These are just a small sample of news reports about school administrators and School Boards. All over the country, petty tyrants in the form of school administrators are making the news through equally despotic behavior. These tin gods have no checks on their authority, and frequently refuse to produce written procedures or regulations to justify their actions. In fact, most school administrators in the news get hopping mad at the idea that anyone dares hold them accountable for their actions.

I’m admittedly painting with a broad brush, here. All school administrators are not necessarily petty dictators more concerned with their own egocentric authority than getting the job done. All teachers are not time-serving hacks with no interest or concern for the young minds in their care. All students are not violent sociopaths from broken homes who are culturally averse to learning. All parents are not apathetic hulks more concerned with their creature comforts than their offspring. All of these problems contribute to our declining academic standings. We hear about the people who fit these descriptions because that gets good ratings. That said, the regular decline in this country’s academic performance scores shows that there are enough of these people to screw things up for everybody.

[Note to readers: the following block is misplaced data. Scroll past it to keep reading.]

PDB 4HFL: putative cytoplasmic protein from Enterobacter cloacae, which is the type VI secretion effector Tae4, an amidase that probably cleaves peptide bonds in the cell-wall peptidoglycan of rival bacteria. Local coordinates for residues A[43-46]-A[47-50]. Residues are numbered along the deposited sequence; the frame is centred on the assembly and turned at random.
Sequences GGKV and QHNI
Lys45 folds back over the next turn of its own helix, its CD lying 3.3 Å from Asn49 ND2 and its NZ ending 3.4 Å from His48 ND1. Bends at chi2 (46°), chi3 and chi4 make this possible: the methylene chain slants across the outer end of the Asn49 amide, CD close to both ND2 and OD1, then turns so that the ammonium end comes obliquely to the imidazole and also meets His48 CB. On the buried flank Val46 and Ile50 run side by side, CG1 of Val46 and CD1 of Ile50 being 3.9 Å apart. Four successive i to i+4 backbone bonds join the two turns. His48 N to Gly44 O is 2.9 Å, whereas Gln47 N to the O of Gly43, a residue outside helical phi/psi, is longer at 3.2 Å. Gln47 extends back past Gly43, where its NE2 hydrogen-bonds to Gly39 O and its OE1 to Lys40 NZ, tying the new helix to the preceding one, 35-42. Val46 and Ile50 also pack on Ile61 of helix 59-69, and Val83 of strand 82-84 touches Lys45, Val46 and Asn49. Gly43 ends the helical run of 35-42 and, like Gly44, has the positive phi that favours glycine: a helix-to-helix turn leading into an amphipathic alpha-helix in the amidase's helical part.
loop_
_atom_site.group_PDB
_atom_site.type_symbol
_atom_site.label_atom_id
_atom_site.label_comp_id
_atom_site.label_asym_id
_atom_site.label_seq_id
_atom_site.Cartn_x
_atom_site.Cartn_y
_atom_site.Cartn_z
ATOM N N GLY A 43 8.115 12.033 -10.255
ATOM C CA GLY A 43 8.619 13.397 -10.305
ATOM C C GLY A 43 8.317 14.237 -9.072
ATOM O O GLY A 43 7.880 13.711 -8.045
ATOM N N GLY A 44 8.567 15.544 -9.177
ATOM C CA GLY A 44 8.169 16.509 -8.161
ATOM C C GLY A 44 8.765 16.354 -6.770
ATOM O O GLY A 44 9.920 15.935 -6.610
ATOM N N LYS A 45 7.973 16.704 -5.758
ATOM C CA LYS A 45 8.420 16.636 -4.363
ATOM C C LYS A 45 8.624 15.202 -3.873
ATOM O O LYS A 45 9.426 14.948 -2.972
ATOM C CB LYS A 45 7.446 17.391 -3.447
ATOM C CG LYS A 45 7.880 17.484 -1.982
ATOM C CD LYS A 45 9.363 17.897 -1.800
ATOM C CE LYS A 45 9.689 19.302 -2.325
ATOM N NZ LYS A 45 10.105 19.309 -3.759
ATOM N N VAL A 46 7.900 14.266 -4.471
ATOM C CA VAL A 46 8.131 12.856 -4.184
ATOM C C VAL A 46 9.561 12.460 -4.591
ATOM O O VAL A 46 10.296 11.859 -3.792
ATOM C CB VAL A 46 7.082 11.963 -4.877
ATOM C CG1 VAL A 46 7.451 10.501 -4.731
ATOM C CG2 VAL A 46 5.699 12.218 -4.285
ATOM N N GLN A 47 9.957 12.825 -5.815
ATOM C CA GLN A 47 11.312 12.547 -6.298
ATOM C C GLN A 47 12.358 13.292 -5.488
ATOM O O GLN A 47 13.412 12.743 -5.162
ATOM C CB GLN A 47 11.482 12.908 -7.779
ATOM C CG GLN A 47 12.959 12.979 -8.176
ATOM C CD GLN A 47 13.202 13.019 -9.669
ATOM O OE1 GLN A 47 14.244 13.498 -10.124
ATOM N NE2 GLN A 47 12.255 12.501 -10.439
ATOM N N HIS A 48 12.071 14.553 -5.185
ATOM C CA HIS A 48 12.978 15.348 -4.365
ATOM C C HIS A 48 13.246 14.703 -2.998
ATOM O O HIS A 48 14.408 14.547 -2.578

We can’t change the parents without becoming an omnipresent dictatorship (and probably couldn’t even if we did). We can’t force the children to turn off the video games and music videos and open a textbook (although the parents could). We can’t force teachers to care about their students (although school administrators could- by making it unprofitable to do so). We CAN do something about the school administrators.

Not sure who originally said this, but there are four boxes which should be used to defend liberty, in the following order: Soap, Ballot, Jury, and Ammo. We, the People, have the right and responsibility to ensure that our public servants are doing the job we’ve hired them to do. Transparency is the key. School administrators are permitted to be tin-pot dictators because the rules allow them to get away with it. Change the rules. Go to school board meetings (Soap-box). If the school board can not or is not willing to change, vote the bastards out (Ballot-box). The new school board will either be willing to change or had better have a damned good reason why they won’t. If this doesn’t get the job done, take ‘em to court (Jury box). Public servants should not be able to hide their actions from the public, and the courts are there to make sure they know it.